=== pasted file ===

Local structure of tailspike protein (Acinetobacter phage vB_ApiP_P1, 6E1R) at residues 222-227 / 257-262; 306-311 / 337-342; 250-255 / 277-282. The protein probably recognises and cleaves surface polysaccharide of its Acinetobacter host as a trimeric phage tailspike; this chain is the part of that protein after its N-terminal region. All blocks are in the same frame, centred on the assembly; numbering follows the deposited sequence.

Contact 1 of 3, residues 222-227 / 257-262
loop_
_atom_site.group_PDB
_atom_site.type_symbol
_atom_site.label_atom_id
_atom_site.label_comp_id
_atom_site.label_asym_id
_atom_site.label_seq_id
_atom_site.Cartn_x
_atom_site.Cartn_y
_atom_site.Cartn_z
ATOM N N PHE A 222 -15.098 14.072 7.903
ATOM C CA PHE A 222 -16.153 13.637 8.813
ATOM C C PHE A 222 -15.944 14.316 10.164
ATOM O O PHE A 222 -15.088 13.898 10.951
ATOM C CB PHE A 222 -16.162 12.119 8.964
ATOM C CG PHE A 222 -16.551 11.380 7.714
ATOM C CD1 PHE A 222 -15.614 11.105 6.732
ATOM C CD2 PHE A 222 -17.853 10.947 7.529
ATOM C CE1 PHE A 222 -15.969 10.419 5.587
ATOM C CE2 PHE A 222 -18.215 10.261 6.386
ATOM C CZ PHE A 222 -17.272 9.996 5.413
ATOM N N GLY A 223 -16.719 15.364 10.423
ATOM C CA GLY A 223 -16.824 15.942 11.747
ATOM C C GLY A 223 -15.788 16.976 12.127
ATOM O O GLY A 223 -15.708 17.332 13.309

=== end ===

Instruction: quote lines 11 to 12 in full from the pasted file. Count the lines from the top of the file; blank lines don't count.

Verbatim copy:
_atom_site.Cartn_y
_atom_site.Cartn_z